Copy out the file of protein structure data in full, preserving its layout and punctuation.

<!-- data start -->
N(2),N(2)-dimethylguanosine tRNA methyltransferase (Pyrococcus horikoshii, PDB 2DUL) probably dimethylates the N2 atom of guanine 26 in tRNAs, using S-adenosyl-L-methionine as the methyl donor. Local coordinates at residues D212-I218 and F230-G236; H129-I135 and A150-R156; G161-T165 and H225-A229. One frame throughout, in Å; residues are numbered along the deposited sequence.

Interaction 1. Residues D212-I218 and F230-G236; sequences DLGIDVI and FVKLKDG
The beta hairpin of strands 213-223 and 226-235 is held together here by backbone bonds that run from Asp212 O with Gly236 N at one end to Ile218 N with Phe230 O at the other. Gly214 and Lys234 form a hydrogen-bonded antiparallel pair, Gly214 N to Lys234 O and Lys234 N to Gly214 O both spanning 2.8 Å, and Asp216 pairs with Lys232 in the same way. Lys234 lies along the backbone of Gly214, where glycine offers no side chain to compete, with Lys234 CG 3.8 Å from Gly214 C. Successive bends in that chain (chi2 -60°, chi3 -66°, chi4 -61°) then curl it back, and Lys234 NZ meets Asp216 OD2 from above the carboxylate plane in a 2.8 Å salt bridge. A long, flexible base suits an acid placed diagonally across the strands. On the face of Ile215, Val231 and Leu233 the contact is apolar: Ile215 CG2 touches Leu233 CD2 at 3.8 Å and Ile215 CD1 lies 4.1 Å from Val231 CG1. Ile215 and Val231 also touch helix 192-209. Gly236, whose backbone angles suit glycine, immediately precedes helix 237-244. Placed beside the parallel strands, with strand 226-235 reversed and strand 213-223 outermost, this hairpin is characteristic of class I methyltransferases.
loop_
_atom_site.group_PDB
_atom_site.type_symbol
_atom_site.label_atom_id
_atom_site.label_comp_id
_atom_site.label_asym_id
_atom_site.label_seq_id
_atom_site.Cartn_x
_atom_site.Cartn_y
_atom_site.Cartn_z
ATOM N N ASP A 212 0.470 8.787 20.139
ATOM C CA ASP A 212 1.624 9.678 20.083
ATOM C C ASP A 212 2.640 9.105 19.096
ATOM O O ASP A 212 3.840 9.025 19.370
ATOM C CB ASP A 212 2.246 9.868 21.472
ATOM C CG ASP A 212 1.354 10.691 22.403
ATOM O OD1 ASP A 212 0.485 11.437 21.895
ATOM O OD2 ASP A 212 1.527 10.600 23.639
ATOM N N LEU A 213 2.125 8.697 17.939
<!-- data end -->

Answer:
N(2),N(2)-dimethylguanosine tRNA methyltransferase (Pyrococcus horikoshii, PDB 2DUL) probably dimethylates the N2 atom of guanine 26 in tRNAs, using S-adenosyl-L-methionine as the methyl donor. Local coordinates at residues D212-I218 and F230-G236; H129-I135 and A150-R156; G161-T165 and H225-A229. One frame throughout, in Å; residues are numbered along the deposited sequence.

Interaction 1. Residues D212-I218 and F230-G236; sequences DLGIDVI and FVKLKDG
The beta hairpin of strands 213-223 and 226-235 is held together here by backbone bonds that run from Asp212 O with Gly236 N at one end to Ile218 N with Phe230 O at the other. Gly214 and Lys234 form a hydrogen-bonded antiparallel pair, Gly214 N to Lys234 O and Lys234 N to Gly214 O both spanning 2.8 Å, and Asp216 pairs with Lys232 in the same way. Lys234 lies along the backbone of Gly214, where glycine offers no side chain to compete, with Lys234 CG 3.8 Å from Gly214 C. Successive bends in that chain (chi2 -60°, chi3 -66°, chi4 -61°) then curl it back, and Lys234 NZ meets Asp216 OD2 from above the carboxylate plane in a 2.8 Å salt bridge. A long, flexible base suits an acid placed diagonally across the strands. On the face of Ile215, Val231 and Leu233 the contact is apolar: Ile215 CG2 touches Leu233 CD2 at 3.8 Å and Ile215 CD1 lies 4.1 Å from Val231 CG1. Ile215 and Val231 also touch helix 192-209. Gly236, whose backbone angles suit glycine, immediately precedes helix 237-244. Placed beside the parallel strands, with strand 226-235 reversed and strand 213-223 outermost, this hairpin is characteristic of class I methyltransferases.
loop_
_atom_site.group_PDB
_atom_site.type_symbol
_atom_site.label_atom_id
_atom_site.label_comp_id
_atom_site.label_asym_id
_atom_site.label_seq_id
_atom_site.Cartn_x
_atom_site.Cartn_y
_atom_site.Cartn_z
ATOM N N ASP A 212 0.470 8.787 20.139
ATOM C CA ASP A 212 1.624 9.678 20.083
ATOM C C ASP A 212 2.640 9.105 19.096
ATOM O O ASP A 212 3.840 9.025 19.370
ATOM C CB ASP A 212 2.246 9.868 21.472
ATOM C CG ASP A 212 1.354 10.691 22.403
ATOM O OD1 ASP A 212 0.485 11.437 21.895
ATOM O OD2 ASP A 212 1.527 10.600 23.639
ATOM N N LEU A 213 2.125 8.697 17.939